I do not know anything about this court fine.
This is by far one of the most common enquiry that we receive and in particular with court fines imposed in London and the South East. As an example, it is common to see on the Notice of Enforcement that the debt relates to a Magistrate court fine issued in HMCS London NE or NW, HMCS London SE or SW or even HMCS Kent etc or more commonly, London LCCC.
Is there a reason why a court fine had been imposed without my knowledge?
There are a number of reasons. Firstly, with motoring offences ( such as speeding etc) the police are reliant upon the information held by DVLA on the day of the alleged offence. In many cases, this information may be incorrect or outdated as the defendant may have moved address or even sold the vehicle shortly before the offence. With evasion of a train ticket, we have come across endless cases where the person caught evading the train fare had given the wrong name and address to the inspector !!
Of serious concern is that it is estimated that as many as 30% of all distress warrants/warrants of control have incorrect addresses. Most importantly, this would mean that the court summons, the notice of fine and collection order and the further steps notice would also have had the incorrect address and accordingly, none of these statutory notices would have been served on the defendant.
The letter from the bailiff has come to my present address.
The reason for this is because the four bailiff/enforcement companies contracted by HMCS to enforce distress warrants/warrants of control for unpaid court fines (Marston Group, Collectica Ltd, Swift and Excel Enforcement) have “tracing” facilities enabling them to find a new address. The Magistrate Court take the view that debtors with unpaid court fines are supposed to advise the court if they change address.
Are Magistrate Court fines covered by the Limitations Act?
No. As Magistrate Court fine are criminal matters they are not subject to the Limitations Act and neither can they be included in either a bankruptcy, an IVA or a Debt Relief Order (DRO).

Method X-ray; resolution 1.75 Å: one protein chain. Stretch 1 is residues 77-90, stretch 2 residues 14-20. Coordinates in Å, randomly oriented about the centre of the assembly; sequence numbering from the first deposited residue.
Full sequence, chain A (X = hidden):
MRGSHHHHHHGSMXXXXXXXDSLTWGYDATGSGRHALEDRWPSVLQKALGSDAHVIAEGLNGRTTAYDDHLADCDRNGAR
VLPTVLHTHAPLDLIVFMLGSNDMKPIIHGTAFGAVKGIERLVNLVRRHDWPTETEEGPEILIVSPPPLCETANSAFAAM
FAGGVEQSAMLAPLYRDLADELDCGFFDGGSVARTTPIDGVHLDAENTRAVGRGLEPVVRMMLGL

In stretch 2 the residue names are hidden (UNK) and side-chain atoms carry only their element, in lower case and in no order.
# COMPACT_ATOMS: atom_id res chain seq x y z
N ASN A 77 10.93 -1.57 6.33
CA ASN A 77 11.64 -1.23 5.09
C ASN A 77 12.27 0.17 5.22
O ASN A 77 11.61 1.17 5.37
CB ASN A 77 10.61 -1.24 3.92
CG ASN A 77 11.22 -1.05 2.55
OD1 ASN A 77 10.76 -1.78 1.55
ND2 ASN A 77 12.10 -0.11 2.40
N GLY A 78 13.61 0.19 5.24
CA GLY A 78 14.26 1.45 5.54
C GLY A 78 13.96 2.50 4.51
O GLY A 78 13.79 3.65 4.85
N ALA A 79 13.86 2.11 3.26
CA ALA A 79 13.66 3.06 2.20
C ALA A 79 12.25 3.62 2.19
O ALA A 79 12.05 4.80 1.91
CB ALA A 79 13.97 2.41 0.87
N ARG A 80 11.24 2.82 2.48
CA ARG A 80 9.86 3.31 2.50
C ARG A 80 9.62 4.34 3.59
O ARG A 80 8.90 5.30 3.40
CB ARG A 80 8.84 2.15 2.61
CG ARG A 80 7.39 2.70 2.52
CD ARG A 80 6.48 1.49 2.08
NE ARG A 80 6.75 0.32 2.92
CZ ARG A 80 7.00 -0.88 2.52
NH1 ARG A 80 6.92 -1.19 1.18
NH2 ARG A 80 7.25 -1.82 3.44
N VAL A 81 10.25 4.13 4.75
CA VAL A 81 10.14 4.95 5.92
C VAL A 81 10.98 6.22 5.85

How can I make enquiries about the court fine?
Firstly, if you had not received a summons and had no knowledge of a court fine, then it is a simple matter of completing a Statutory Declaration. All bailiff enforcement will cease and if accepted, the conviction will be overturned. However, before being able to make a Statutory Declaration you will need to first establish what the fine related to, when it was imposed and which Magistrate Court are dealing with the matter. This is not an easy task (and in particular with court fines administered by London CCC (LCCC) (i.e.: Lavender Hill).
Note from Bailiff Advice.
If you do not know anything about the court fine, and you need help with identifying which court imposed the fine or how to apply for a Statutory Declaration, you can email a question to us using our popular Question page. Alternatively, you can contact us by phone. Details are on our Contact page.
It is important to seek assistance as soon as you receive the Notice of Enforcement from the bailiff company as this could avoid a personal visit being made which will incur bailiff fees of £235.
A simple overview of the new Taking Control of Goods Regulations 2013 including details of bailiff fees, notices that must be given by the bailiff and items that are ‘exempt’ from being taken into control by a bailiff can be read here.